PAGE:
While the unrequited love story between Hoover and Tolson is clearly meant to provide J. Edgar with an emotional backbone the movie takes so long to get to it that it feels instead like an afterthought. Where in all the dutiful historical-checklist-tending that dominates the film is the Eastwood who flooded the likes of The Bridges of Madison County Letters From Iwo Jima and last year’s criminally underrated Hereafter with oceans of pure feeling? He’s a neo-classical humanist master who has somehow ended up making a cold dull movie that reduces one of recent history’s most enigmatic giants to a tiresome jerk.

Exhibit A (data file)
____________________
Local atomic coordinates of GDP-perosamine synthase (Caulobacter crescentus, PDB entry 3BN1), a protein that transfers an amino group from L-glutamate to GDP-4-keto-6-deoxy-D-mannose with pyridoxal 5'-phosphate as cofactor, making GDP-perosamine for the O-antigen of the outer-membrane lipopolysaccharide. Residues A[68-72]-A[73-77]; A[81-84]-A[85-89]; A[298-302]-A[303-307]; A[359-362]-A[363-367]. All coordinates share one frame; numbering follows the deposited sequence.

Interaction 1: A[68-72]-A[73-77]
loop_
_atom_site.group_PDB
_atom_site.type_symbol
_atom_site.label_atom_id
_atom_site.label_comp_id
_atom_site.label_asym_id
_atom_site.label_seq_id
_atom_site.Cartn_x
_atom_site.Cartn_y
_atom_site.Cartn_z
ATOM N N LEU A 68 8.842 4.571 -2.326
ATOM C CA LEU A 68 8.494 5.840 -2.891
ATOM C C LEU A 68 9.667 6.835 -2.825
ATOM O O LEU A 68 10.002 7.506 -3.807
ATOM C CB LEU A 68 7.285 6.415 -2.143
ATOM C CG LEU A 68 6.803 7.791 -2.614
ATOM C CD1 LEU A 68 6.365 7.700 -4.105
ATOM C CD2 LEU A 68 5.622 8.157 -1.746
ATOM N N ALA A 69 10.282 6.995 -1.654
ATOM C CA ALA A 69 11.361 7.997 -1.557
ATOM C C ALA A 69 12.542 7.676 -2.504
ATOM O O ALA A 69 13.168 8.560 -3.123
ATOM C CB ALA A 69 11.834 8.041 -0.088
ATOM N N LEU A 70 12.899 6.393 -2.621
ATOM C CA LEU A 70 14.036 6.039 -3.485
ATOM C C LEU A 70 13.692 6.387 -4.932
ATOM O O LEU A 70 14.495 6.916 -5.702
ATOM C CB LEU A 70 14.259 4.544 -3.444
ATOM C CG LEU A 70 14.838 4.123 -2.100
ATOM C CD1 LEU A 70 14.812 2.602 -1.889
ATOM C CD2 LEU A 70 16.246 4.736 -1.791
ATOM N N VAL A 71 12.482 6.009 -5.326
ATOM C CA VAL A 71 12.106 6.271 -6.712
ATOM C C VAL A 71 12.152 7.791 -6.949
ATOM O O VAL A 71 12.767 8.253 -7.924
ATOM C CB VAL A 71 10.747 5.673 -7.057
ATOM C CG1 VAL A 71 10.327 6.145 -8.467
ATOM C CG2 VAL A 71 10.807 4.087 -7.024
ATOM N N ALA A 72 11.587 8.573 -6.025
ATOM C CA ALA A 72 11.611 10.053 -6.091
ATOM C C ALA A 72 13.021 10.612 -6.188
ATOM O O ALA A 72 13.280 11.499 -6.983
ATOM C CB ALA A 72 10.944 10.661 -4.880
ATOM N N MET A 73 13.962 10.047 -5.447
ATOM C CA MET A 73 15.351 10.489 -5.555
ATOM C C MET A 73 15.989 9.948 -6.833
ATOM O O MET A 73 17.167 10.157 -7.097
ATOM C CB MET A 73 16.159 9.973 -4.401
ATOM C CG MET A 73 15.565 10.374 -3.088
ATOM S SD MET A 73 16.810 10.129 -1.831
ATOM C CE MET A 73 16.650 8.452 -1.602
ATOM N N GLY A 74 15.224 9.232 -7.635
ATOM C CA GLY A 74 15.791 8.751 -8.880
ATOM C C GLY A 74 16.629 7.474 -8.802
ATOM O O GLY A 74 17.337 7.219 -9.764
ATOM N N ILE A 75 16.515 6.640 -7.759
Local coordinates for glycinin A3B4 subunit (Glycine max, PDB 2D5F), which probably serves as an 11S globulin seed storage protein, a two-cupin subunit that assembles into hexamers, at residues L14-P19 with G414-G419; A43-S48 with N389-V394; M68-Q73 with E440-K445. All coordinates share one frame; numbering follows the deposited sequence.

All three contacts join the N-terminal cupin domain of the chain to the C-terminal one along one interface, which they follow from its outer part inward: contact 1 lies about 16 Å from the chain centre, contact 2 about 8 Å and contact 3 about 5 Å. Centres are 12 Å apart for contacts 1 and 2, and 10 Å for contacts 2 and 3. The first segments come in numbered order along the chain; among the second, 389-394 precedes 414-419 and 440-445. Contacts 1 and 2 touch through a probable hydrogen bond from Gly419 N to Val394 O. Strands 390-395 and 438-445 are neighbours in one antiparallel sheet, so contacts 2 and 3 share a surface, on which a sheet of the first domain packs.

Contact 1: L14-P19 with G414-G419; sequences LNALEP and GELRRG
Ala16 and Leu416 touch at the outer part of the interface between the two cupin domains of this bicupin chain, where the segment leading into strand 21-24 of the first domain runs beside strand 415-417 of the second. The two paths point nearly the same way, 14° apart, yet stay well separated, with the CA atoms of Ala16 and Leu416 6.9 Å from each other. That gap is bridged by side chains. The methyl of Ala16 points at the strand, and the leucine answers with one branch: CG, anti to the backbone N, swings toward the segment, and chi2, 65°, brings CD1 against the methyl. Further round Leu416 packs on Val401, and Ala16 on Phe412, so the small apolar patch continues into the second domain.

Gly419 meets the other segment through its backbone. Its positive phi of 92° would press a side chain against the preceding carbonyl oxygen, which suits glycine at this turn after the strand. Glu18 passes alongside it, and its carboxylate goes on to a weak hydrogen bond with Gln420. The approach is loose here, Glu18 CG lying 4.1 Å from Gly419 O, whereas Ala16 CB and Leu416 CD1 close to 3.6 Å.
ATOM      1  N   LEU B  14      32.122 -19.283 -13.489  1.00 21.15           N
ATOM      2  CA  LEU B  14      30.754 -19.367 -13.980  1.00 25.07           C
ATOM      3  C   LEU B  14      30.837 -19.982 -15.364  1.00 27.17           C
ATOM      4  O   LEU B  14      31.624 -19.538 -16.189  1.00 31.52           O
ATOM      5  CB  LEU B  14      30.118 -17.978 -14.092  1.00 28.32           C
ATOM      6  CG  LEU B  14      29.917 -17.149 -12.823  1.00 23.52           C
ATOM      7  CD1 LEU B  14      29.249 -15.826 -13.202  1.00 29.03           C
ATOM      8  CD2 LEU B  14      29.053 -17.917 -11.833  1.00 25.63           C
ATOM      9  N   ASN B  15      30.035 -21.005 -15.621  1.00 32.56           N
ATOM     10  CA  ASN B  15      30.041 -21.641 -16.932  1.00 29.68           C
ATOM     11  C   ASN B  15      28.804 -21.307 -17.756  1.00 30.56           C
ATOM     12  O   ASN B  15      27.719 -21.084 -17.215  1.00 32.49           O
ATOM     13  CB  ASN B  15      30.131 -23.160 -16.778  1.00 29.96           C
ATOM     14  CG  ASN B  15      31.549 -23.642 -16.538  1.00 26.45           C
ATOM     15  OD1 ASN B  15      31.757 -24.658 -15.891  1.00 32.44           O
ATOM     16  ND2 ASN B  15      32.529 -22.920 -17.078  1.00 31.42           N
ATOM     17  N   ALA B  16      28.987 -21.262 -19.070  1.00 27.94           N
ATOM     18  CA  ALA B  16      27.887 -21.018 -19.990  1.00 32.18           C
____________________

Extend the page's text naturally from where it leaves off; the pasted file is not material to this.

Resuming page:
Set in the turbulent ‘60s each character in Across the Universe represents a different aspect to the unstable times. There’s naïve Lucy (Evan Rachel Wood) whose eyes are opened to the possibilities of life beyond her WASPy sheltered upbringing; adventurous Jude (Jim Sturgess) who breaks away from his Liverpool working-class roots to make it as an artist in New York; and Lucy’s brother Max (Joe Anderson) a college dropout who eventually gets drafted and sent to Vietnam. There’s also Sadie (Dana Fuchs) a Janis Joplin-esque rock singer; her guitar-playing lover Jo-Jo (Martin Luther McCoy) who hails from the riot-torn streets of Detroit; and even a burgeoning lesbian named Prudence (T.V. Carpio). They are all soon swept up into the '60s' emerging psychedelic anti-war and counterculture movements while Across the Universe lets the songs from one of the era’s most influential bands tell the story. But what drives the film is Jude and Lucy’s love for each other—and all you need is love right? You know you are in for something different when indie darling Evan Rachel Wood (Thirteen) is the most recognizable star. Luckily for Across the Universe the cast of unknowns delivers--and then some. Making his film debut newcomer Sturgess is a particular standout looking very much like one of the Beatles boys in their heyday. His earnest performance as the love-struck Jude immediately hits a chord (pun intended) and he makes breaking out into a Beatles tune seem entirely natural. Wood doesn’t seem as comfortable with the vocals but the actress has a lovely voice--and of course handles Lucy’s emotional ups and downs with aplomb. All the rest of the supporting cast does a wonderful job adding their own unique reinterpretations to the songs (and yes both “Hey Jude” and “Dear Prudence” pop up). The big fun with Across the Universe however are the cameo appearances: Eddie Izzard sings “Being for the Benefit of Mr. Kite” as a surreal circus ringleader; Joe Cocker sings “Come Together” alternating between a pimp bum and hippie; Salma Hayek takes nursing to a new level in a “Happiness Is a Warm Gun” number; and finally U2’s Bono sings “I Am the Walrus” as the Beat poet/counterculturist Dr. Robert. You haven’t experienced life until you've heard Bono sing “Goo goo g'joob.” In any original musical there is always something a little disconcerting when a character just breaks out into song even if it’s Julie Andrews standing on top of a mountain. But as with Moulin Rouge a character singing a song we all recognize--well that’s a little different. And honestly who doesn’t love Beatles music? Still director Julie Taymor (Frida) took a big chance creating a musical around the legacy that is Beatlemania. It must have been a daunting task searching through the annals of Beatles music to find just the right tunes for just the right moment--but her extremely inventive ways truly pay off. From Uncle Sam screaming “I Want You!” from a poster hanging in an Army recruiting office to Max and his college buddies running around campus belting out “With a Little Help from My Friends ” everything fits taking us on this journey of life love and self-enlightenment. Although Taymor’s forte clearly lies with the very wild and artistic most evident in Across the Universe’s psychedelic acid trips she also expertly highlights the stark reality of a turbulent time. Taymor is a romantic at heart though—a romantic who adores the Beatles. John Lennon would be proud.